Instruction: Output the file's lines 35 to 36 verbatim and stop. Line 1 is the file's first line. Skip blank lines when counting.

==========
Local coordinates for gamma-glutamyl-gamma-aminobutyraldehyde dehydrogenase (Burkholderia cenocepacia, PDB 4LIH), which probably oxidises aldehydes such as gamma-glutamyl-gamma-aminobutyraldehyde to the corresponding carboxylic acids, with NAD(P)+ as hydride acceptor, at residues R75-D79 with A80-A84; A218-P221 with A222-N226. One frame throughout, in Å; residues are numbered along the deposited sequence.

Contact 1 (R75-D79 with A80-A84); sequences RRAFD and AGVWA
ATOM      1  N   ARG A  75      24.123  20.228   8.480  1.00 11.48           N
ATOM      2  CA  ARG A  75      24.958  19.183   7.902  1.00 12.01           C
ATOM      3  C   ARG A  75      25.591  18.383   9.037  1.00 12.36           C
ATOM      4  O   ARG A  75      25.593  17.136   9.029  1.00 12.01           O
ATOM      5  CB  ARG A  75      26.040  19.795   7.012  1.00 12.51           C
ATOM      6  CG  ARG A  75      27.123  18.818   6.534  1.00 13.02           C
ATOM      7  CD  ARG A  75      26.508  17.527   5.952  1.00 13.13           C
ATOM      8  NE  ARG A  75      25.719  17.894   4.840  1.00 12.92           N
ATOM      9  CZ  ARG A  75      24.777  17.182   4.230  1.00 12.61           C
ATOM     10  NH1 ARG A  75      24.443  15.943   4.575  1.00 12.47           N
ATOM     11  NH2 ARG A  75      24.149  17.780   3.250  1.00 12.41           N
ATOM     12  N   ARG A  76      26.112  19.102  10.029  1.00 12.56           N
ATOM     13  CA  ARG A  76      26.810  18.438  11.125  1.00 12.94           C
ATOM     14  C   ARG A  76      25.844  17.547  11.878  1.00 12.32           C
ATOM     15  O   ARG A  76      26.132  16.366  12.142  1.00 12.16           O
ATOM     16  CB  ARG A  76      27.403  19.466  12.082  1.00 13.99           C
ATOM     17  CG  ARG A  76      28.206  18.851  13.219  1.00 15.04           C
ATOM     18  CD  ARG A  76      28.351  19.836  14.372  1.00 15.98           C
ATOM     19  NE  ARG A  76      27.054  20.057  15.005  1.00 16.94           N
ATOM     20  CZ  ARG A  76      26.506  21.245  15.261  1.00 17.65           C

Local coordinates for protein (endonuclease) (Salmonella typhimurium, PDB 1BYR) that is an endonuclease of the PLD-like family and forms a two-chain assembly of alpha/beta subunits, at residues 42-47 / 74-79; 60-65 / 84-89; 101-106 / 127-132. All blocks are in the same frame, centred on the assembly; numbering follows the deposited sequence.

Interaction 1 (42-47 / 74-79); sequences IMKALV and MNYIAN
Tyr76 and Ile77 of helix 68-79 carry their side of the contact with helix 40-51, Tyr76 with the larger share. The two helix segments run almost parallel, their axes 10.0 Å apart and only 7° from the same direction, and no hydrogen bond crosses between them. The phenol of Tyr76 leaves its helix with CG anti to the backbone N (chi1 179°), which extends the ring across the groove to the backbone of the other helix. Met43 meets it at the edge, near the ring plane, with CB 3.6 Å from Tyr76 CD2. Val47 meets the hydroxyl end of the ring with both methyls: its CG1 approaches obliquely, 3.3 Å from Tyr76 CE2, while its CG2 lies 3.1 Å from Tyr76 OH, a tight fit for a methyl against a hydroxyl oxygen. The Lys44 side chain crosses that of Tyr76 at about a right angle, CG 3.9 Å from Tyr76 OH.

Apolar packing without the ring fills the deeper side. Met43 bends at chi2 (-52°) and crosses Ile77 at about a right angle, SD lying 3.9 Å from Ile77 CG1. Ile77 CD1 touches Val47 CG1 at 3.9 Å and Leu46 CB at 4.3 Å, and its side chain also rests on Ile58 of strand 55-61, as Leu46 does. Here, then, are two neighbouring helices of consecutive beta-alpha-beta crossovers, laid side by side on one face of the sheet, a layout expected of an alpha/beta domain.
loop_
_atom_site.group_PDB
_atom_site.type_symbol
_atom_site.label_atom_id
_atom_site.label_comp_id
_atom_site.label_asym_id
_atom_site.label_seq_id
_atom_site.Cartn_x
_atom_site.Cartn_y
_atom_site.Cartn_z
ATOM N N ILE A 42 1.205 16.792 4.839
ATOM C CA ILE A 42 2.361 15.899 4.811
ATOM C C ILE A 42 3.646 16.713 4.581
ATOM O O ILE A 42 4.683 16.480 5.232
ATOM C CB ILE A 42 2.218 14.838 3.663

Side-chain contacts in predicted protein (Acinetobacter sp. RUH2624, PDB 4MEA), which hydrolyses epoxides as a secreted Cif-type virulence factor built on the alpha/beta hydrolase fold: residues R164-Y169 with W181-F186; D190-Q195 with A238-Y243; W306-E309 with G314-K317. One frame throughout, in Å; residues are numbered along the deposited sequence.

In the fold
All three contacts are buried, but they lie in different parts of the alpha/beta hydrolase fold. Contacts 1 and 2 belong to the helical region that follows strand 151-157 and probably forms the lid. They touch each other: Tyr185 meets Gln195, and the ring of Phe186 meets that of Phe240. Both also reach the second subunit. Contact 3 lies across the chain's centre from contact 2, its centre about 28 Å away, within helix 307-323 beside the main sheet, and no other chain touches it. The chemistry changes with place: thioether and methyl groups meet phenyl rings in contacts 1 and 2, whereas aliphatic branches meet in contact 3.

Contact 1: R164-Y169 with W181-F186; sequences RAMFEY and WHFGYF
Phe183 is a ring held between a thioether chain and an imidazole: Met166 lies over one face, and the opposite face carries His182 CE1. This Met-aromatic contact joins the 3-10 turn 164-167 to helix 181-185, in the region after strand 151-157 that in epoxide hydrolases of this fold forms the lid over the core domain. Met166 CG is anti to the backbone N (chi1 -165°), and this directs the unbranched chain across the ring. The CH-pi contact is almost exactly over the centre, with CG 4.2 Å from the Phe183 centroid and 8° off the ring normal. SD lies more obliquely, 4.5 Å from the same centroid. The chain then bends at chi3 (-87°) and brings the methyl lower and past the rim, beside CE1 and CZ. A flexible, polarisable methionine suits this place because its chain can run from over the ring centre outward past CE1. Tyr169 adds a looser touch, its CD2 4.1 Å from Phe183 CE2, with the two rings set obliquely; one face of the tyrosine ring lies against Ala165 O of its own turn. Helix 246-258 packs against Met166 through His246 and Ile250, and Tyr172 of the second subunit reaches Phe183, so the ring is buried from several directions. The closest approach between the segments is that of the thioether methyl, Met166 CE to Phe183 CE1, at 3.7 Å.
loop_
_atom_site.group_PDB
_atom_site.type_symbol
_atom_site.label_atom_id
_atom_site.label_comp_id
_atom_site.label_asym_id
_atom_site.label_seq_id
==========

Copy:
_atom_site.Cartn_y
_atom_site.Cartn_z